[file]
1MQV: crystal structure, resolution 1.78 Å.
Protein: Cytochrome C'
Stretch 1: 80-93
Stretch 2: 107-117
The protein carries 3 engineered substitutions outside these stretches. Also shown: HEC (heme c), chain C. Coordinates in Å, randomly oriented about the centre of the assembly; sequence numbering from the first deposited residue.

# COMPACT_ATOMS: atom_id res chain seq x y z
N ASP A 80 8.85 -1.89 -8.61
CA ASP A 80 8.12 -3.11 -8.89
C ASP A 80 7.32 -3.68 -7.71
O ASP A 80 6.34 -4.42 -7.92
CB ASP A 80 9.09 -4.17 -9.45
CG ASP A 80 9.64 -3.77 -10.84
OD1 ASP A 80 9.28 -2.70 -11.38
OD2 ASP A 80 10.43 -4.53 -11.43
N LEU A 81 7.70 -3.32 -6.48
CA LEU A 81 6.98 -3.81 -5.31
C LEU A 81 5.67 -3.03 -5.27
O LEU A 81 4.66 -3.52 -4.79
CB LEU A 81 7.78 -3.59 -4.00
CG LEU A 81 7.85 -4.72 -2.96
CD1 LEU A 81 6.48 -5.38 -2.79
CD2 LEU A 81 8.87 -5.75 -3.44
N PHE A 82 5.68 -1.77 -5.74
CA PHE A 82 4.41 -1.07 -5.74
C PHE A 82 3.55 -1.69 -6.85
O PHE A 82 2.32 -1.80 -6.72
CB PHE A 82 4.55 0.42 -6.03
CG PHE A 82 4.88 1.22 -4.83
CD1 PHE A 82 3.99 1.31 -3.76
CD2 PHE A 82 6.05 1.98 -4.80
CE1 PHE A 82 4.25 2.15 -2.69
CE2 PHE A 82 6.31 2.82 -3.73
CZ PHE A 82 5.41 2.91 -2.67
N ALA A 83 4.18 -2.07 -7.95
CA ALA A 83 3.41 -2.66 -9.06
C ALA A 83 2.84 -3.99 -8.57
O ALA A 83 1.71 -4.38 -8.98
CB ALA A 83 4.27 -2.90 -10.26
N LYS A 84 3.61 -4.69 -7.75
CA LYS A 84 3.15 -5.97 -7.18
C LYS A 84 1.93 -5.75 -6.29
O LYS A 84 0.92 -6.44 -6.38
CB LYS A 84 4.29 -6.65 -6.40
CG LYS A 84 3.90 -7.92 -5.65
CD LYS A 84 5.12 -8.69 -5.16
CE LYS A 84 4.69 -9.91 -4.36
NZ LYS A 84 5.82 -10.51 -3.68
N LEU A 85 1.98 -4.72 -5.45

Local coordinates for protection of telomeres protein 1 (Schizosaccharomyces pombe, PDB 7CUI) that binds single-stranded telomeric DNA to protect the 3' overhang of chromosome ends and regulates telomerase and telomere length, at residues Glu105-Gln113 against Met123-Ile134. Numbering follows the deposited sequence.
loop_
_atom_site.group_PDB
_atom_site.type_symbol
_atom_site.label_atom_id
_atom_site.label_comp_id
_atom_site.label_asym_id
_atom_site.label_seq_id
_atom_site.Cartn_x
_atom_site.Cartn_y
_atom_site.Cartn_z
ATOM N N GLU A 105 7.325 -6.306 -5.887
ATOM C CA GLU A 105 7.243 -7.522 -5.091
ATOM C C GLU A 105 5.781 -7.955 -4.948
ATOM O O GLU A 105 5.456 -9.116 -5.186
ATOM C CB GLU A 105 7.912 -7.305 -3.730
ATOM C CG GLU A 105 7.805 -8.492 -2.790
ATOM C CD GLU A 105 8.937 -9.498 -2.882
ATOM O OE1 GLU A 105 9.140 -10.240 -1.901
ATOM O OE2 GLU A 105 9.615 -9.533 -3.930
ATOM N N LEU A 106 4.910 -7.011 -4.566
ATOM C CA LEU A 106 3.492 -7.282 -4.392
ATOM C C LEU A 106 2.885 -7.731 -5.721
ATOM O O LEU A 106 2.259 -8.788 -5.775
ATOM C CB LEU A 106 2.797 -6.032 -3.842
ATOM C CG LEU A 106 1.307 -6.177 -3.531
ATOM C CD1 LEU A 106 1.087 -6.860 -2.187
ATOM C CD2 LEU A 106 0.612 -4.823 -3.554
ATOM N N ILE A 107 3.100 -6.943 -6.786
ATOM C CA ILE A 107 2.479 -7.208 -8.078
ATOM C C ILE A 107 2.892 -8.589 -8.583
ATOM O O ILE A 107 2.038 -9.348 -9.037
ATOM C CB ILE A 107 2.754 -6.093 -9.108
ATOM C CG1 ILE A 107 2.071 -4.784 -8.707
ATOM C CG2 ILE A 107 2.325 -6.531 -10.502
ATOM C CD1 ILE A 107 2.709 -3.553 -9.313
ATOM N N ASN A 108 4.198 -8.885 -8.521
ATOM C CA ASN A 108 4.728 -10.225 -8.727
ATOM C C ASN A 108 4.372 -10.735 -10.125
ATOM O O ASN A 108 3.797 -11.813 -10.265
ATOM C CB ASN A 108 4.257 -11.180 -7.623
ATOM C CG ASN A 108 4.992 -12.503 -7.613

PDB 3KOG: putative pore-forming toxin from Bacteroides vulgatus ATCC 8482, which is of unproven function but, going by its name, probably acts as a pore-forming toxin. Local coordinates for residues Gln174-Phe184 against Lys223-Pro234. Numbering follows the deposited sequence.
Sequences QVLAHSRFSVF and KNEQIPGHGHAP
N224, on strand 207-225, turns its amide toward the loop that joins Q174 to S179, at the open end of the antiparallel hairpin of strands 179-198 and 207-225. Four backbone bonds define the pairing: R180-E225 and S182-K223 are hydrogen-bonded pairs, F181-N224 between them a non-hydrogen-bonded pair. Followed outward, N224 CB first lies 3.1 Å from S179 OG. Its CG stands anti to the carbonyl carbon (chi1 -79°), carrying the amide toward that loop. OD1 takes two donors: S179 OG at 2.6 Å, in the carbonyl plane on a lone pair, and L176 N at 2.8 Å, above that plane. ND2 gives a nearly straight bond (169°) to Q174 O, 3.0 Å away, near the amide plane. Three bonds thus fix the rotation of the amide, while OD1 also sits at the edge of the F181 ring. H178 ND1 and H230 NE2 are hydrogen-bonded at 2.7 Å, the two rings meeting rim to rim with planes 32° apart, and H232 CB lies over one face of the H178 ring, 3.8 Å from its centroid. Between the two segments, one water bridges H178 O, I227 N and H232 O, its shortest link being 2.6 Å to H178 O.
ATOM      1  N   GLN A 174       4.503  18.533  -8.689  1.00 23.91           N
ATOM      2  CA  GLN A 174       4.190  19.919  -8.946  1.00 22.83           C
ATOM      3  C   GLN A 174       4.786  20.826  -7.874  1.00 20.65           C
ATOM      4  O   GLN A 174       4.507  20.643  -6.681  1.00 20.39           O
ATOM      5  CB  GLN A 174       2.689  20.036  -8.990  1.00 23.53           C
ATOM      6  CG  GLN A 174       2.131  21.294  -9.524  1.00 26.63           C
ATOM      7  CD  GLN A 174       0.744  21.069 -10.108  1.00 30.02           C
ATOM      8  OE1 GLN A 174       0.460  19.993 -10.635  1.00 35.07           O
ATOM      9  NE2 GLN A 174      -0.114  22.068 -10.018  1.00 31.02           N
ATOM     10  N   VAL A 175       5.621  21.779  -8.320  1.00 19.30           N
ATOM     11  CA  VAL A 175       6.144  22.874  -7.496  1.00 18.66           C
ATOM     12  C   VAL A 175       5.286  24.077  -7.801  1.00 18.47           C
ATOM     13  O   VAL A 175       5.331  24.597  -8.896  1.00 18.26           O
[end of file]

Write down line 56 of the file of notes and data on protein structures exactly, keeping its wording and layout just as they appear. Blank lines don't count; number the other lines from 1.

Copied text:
_atom_site.label_seq_id